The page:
18. The method of claim 11, further comprising: selling the carbon credits utilizing a computer network; and providing a donation that is proportional to a selling price of the carbon credits.

19. The method of claim 18, further comprising: displaying advertising through the computer network for an entity that provides the donation.

20. The method of claim 18, wherein the donation is given to the micro refineries in the form of goods used to produce the ethanol.

Description:

FIELD OF INVENTION

The present invention relates generally to a method for using carbon credits to encourage the use of ethanol refinery system to convert sugar or discarded alcohol into ethanol.

BACKGROUND

“Emissions trading” is an administrative approach used to control pollution by providing economic incentives for achieving reductions in the emissions of pollutants. It is sometimes called cap and trade. A central authority sets a limit or cap on the amount of a pollutant that can be emitted. Companies or other groups are issued emission permits and are required to hold an equivalent number of allowances or credits which represent the right to emit a specific amount of pollutants. The total amount of allowances and credits cannot exceed the cap, limiting total emissions to that level. Companies that need to increase their emissions must buy carbon credits from those who pollute less. The transfer of allowances is referred to as a trade. In effect, the buyer is paying a charge for polluting, while the seller is being rewarded for having reduced emissions by more than was needed.

Carbon credits are a component of national and international emissions trading schemes that have been implemented to mitigate global warming. Carbon credits provide a way to reduce greenhouse effect emissions on an industrial scale by capping total annual emissions and letting the market assign a monetary value to any shortfall through trading. Carbon credits can be exchanged between businesses or bought and sold in international markets at the prevailing market price. Companies, governments or other entities buy carbon offsets in order to comply with caps on the total amount of carbon dioxide they are allowed to emit.

Although there are several primary categories of greenhouse gases, carbon offsets are measured in metric tons of carbon dioxide-equivalent. One carbon offset represents the reduction of one metric ton of carbon dioxide, or its equivalent in other greenhouse gases. Correction factors that can be applied to other greenhouse gases. For example, methane gas has a global warming potential that is 23 times that of carbon dioxide. Thus, a metric ton of methane gas is equivalent to 23 metric tons of carbon dioxide.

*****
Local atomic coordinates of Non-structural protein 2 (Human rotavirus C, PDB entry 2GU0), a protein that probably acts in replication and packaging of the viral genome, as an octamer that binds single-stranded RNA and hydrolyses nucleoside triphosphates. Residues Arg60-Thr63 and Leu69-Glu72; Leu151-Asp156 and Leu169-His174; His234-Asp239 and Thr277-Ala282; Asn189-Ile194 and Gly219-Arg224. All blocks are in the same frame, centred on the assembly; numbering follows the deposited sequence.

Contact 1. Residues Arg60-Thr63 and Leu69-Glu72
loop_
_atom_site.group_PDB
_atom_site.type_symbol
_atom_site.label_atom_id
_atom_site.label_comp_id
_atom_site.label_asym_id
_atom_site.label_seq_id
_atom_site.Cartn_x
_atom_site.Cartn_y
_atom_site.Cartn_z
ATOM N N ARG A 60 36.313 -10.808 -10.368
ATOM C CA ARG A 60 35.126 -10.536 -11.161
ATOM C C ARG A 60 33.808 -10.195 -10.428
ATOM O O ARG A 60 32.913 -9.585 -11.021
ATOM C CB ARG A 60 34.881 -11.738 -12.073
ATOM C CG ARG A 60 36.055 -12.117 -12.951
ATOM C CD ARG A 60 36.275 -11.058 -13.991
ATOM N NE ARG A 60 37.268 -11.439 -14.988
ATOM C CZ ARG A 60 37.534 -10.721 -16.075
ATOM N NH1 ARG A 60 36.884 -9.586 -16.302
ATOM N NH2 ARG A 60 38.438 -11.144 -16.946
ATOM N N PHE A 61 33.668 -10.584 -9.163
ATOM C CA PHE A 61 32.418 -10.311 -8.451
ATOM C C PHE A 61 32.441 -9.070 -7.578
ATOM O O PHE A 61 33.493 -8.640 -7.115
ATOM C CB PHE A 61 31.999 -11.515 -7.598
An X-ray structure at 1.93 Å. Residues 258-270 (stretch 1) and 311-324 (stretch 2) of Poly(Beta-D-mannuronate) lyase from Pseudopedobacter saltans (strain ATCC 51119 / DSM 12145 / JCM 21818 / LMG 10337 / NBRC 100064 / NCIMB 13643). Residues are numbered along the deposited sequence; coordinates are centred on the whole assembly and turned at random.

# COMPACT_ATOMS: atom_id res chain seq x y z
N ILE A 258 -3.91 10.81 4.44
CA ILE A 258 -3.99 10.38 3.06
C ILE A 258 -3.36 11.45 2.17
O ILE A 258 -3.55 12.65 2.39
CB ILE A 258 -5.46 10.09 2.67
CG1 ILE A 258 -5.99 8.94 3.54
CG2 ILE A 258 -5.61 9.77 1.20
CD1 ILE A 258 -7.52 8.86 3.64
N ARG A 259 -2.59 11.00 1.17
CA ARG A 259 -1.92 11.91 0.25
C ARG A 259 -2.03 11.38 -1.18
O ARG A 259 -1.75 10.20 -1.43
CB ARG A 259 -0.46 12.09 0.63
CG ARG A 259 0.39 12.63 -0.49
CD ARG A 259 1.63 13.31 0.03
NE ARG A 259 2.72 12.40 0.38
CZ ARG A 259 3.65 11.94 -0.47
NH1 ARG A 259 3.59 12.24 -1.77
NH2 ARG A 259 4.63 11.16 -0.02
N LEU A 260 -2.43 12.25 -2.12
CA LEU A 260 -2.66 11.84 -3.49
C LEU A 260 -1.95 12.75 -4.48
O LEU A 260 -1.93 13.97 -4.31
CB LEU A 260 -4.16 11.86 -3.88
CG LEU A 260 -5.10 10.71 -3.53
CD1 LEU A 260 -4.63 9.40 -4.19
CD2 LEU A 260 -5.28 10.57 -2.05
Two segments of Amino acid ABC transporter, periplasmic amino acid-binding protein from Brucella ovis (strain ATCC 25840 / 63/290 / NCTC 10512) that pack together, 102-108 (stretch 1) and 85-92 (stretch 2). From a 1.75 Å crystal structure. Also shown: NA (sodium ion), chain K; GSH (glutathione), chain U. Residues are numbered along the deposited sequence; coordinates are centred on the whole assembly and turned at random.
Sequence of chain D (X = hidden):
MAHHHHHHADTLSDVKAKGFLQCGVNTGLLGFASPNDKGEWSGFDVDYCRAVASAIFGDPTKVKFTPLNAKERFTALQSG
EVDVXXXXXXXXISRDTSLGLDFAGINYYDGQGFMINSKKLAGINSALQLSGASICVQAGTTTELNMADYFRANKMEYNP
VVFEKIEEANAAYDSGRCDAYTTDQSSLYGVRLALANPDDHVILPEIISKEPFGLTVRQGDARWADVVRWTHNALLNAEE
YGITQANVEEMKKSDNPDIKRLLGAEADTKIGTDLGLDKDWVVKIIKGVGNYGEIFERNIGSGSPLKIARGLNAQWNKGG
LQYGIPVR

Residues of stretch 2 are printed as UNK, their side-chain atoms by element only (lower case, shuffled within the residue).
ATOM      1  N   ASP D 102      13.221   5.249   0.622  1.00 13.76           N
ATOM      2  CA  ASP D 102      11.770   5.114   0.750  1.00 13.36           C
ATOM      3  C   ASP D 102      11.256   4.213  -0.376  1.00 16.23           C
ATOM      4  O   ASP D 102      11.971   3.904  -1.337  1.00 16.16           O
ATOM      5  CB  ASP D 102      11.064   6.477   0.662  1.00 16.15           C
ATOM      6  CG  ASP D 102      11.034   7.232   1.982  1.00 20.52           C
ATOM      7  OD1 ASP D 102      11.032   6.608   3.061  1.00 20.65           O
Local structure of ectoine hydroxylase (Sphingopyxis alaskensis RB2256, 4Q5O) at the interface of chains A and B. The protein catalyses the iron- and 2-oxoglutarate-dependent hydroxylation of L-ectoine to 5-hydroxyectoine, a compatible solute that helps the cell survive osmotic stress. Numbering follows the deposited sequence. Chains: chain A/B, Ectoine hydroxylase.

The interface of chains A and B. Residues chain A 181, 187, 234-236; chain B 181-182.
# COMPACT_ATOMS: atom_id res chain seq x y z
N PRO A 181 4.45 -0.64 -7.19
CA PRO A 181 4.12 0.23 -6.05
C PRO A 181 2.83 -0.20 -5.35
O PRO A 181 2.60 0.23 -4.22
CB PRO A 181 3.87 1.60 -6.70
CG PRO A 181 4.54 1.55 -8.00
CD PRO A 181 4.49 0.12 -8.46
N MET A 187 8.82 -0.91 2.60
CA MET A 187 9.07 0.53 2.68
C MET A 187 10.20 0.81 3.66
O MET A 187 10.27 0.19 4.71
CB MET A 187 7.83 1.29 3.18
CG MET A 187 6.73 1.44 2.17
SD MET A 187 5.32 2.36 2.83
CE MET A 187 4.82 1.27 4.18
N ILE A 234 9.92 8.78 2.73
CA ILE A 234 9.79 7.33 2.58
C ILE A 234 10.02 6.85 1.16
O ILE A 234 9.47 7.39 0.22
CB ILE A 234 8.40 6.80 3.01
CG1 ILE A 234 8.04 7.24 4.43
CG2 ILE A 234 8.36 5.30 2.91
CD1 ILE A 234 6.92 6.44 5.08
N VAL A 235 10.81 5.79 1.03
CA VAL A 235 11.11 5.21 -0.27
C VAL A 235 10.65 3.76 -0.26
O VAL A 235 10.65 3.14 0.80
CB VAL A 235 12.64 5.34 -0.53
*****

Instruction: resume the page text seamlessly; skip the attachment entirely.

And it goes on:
A problem with carbon credits is quantifying the actual carbon dioxide reduction. Many programs are arbitrary in assigning a quantifiable reduction in carbon dioxide emissions. In order to encourage a reduction of green house gas emissions by individuals a consumer product is needed that allows individuals to directly reduce carbon dioxide emissions and a system is needed that provides incentives for using the product based upon easily quantifiable carbon dioxide emission reductions.

SUMMARY OF THE INVENTION

The present invention is a method for using carbon credits with ethanol producing micro refineries. The micro refinery is a consumer product that converts sugar and feedstock and/or discarded alcoholic beverages into ethanol. A system of carbon credit coupons can be used to encourage the use of the micro refineries and the production of ethanol to reduce CO2 emissions. The system provides carbon credit coupons to micro refinery operators based upon their production of ethanol.

The carbon credit coupons can have a value based upon the reduction of CO2 emissions assuming that the ethanol produced by the micro refinery is used instead of the same or equivalent volume of gasoline. Since the emission of CO2 from ethanol v. gasoline is directly quantifiable, the reduction in CO2 emissions can be accurately determined for a volumetric measurement of ethanol.

The production of ethanol can be determined is several ways. When a micro refinery operator purchases sugar and feedstock for ethanol production, there is a relationship between the quantity of sugar purchased and the expected volume of ethanol that will be produced. In an embodiment, the carbon credit coupons are distributed when the sugar is purchased based upon the expected ethanol production. Different purities of sugar will have different ethanol yields, thus the distributed carbon credit coupons may correspond to the quantity and purity of the sugar purchased. In another embodiment, the distributed carbon credit coupons may correspond to measurement of the ethanol produced. The micro refinery may have an ethanol meter that detects the quantity of ethanol produced.